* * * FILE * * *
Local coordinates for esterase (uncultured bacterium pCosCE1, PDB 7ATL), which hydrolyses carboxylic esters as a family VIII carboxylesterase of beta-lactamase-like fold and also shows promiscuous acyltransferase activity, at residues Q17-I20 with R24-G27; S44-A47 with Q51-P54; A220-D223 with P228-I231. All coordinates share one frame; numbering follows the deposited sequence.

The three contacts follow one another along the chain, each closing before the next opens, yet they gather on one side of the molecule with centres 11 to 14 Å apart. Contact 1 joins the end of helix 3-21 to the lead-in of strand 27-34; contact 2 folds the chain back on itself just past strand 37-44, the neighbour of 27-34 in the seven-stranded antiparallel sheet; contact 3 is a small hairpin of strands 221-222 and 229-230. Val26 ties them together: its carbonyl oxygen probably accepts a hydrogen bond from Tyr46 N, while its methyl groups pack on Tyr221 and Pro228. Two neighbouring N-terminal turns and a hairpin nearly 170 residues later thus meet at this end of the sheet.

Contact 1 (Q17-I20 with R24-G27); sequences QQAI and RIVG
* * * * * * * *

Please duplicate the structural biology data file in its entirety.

Local coordinates for esterase (uncultured bacterium pCosCE1, PDB 7ATL), which hydrolyses carboxylic esters as a family VIII carboxylesterase of beta-lactamase-like fold and also shows promiscuous acyltransferase activity, at residues Q17-I20 with R24-G27; S44-A47 with Q51-P54; A220-D223 with P228-I231. All coordinates share one frame; numbering follows the deposited sequence.

The three contacts follow one another along the chain, each closing before the next opens, yet they gather on one side of the molecule with centres 11 to 14 Å apart. Contact 1 joins the end of helix 3-21 to the lead-in of strand 27-34; contact 2 folds the chain back on itself just past strand 37-44, the neighbour of 27-34 in the seven-stranded antiparallel sheet; contact 3 is a small hairpin of strands 221-222 and 229-230. Val26 ties them together: its carbonyl oxygen probably accepts a hydrogen bond from Tyr46 N, while its methyl groups pack on Tyr221 and Pro228. Two neighbouring N-terminal turns and a hairpin nearly 170 residues later thus meet at this end of the sheet.

Contact 1 (Q17-I20 with R24-G27); sequences QQAI and RIVG